We finally get to the next match of the evening which is the six-man pitting The Smoking Gunns and Tatanka (who were heading into a clash with Bam Bam Bigelow and The Headshrinkers at SummerSlam) against the jobber All-Star team of Reno Riggins, Barry Horowitz, and The Brooklyn Brawler. All in all, this gets about seven minutes from bell-to-bell, but it somehow seems longer. When I did my initial watch-through of this, I genuinely thought that it was one of the longest bouts on the show. In hindsight, I think there’s something wrong with the execution. Like I said, none of Riggins, Horowitz or Brawler are big names but they do manage to at least stall the momentum of the higher-profile team. Admittedly, this perception probably isn’t helped by Gorilla Monsoon outright chastising the Gunns and Tatanka for “not being sharp”. Monsoon always tended to have a habit of putting wrestlers down when it served no benefit to the attempted story. In this case, even Ross feels the need to immediately dispute the veteran color commentator’s claim, trying his best to praise the enhancement trio instead. But as a result, it makes the superstar trio look bad for taking 7 minutes to put away a selection of “ham ‘n’ eggers” in a rather pedestrian and unremarkable exhibition. A bit of a misfire all told. So yeah, that’s pretty much my whole issue with this presentation. 7 minutes feels more like 15 thanks to the meandering pace and the commentary of Gorilla makes a team heading into PPV look like chumps for not firing on all cylinders. It’s a mess and counter-productive.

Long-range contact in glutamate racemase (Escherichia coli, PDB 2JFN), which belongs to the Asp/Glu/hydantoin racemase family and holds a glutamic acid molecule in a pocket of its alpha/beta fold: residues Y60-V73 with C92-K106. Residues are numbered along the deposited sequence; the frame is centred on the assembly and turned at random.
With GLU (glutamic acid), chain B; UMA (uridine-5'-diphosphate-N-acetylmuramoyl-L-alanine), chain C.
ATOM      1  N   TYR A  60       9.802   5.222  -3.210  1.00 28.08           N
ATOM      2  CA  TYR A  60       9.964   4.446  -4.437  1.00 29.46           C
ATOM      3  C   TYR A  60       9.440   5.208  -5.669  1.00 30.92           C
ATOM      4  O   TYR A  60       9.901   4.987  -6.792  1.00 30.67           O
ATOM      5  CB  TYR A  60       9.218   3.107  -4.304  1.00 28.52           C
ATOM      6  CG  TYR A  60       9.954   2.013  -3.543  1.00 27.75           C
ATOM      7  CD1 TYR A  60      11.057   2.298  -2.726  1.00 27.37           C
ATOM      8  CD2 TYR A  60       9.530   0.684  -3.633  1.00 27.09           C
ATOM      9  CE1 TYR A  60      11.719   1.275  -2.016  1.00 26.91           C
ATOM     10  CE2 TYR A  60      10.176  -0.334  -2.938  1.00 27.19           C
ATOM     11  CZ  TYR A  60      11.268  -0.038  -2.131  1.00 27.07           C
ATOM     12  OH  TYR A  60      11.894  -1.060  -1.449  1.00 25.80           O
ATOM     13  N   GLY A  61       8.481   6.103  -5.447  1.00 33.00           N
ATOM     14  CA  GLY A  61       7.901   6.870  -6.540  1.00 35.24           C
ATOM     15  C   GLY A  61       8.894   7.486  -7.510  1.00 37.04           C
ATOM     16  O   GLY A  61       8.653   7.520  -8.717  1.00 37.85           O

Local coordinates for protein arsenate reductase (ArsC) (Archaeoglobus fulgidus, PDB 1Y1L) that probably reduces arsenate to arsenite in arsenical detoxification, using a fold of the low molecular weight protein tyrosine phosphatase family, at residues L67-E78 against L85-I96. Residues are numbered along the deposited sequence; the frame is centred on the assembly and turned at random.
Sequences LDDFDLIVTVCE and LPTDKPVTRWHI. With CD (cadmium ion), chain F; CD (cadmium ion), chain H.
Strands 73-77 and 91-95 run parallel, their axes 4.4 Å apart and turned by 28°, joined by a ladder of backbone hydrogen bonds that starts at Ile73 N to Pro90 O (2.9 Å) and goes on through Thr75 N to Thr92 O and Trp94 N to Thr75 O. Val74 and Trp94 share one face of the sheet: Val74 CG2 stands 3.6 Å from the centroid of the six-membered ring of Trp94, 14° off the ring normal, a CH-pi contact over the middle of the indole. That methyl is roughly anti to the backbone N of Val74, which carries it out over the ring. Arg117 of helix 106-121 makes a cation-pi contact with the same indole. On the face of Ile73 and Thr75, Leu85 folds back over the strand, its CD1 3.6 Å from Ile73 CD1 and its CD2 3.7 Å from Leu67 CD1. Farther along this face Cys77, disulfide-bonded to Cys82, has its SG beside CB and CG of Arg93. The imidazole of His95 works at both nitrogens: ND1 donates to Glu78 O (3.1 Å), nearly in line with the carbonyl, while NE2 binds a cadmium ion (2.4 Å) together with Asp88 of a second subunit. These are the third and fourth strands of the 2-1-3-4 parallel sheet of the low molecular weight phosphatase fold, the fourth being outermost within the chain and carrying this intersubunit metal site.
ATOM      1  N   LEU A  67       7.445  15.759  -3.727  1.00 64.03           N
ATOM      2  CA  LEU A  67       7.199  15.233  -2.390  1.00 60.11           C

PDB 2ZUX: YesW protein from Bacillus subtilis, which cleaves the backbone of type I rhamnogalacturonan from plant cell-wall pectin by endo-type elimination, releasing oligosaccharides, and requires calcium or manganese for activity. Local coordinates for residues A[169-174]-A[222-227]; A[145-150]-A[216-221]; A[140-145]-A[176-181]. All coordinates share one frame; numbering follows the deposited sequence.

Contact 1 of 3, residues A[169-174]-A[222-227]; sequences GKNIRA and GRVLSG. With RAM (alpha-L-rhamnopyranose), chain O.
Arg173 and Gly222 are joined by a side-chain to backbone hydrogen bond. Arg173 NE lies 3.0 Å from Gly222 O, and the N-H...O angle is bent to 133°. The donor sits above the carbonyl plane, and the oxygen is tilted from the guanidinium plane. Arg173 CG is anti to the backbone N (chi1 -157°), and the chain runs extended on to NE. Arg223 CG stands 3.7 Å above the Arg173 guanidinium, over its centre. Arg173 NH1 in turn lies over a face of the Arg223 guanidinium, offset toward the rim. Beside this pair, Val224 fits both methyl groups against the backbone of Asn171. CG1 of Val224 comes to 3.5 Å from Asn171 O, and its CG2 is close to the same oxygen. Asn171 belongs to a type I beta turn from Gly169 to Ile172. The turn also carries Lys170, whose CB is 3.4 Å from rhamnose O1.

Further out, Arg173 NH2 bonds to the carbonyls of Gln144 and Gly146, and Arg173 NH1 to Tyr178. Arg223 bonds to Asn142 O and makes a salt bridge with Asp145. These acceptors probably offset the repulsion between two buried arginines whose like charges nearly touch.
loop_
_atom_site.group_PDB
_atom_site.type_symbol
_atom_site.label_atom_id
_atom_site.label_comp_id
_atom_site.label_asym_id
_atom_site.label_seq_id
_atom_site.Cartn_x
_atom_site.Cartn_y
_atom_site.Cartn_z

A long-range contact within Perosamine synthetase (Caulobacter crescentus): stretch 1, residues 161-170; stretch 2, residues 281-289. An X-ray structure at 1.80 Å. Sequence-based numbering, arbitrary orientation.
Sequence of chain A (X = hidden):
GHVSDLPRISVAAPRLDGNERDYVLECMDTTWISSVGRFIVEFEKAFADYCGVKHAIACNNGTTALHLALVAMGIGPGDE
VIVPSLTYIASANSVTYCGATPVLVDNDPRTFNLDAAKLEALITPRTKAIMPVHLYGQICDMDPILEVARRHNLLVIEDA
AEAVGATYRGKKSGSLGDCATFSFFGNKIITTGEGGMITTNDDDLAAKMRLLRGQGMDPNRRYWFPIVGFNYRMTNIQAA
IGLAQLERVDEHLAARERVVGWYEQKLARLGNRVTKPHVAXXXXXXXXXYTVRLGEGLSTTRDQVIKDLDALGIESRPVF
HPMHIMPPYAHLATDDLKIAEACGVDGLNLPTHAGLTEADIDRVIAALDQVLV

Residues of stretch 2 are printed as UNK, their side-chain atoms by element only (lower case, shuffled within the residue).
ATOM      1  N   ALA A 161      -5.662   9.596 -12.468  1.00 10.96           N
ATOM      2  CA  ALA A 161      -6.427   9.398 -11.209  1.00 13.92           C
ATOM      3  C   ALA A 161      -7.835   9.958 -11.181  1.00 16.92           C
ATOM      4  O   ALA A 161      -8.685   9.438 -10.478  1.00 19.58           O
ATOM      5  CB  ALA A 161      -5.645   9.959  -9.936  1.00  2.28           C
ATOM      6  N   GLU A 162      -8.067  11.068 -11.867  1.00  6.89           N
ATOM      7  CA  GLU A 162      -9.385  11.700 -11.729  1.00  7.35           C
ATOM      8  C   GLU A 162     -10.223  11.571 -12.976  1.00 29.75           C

D+ grade for being quite boring and doing more harm than good as far as its purpose of selling a match for pay-per-view.

We get another brief highlight package from Lex’s tour followed by an in-ring interview with The Undertaker conducted by Gene Okerlund. “The dead man” is finally winding up his feud with the terrible Giant Gonzalez which began back at the Royal Rumble in January. The planned stipulation for this monumental clash of titans is a “Rest in Peace” match. Before proceedings, Ross and Monsoon suggest that we’ll finally discover what this match type is. As it turns out, we get nothing of the sort. Taker says something noncommittal about how this Rest in Peace bout will only end when Giant Gonzalez’s carcass has every organ removed by hand. Thanks, that helped!

Speaking of the clumsy devil, Gonzalez shuffles his way down to the ring with manager Harvey Wimpleman in tow. The giant in a spray-painted bodysuit tells Undertaker that he won’t get up this time and will be the one to rest in peace. Thank God that was short but sweet. The SummerSlam opponents do their best to stare at each other menacingly and tease a physical confrontation but nothing comes of it after Gonzales bails out of the ring. Oddly, undertaker follows the giant down the aisle but does not attempt to catch up to him, making it look that “The Dead Man” really isn’t that bothered about his hated rival all that much after all. Quite the strange way to wrap the segment up.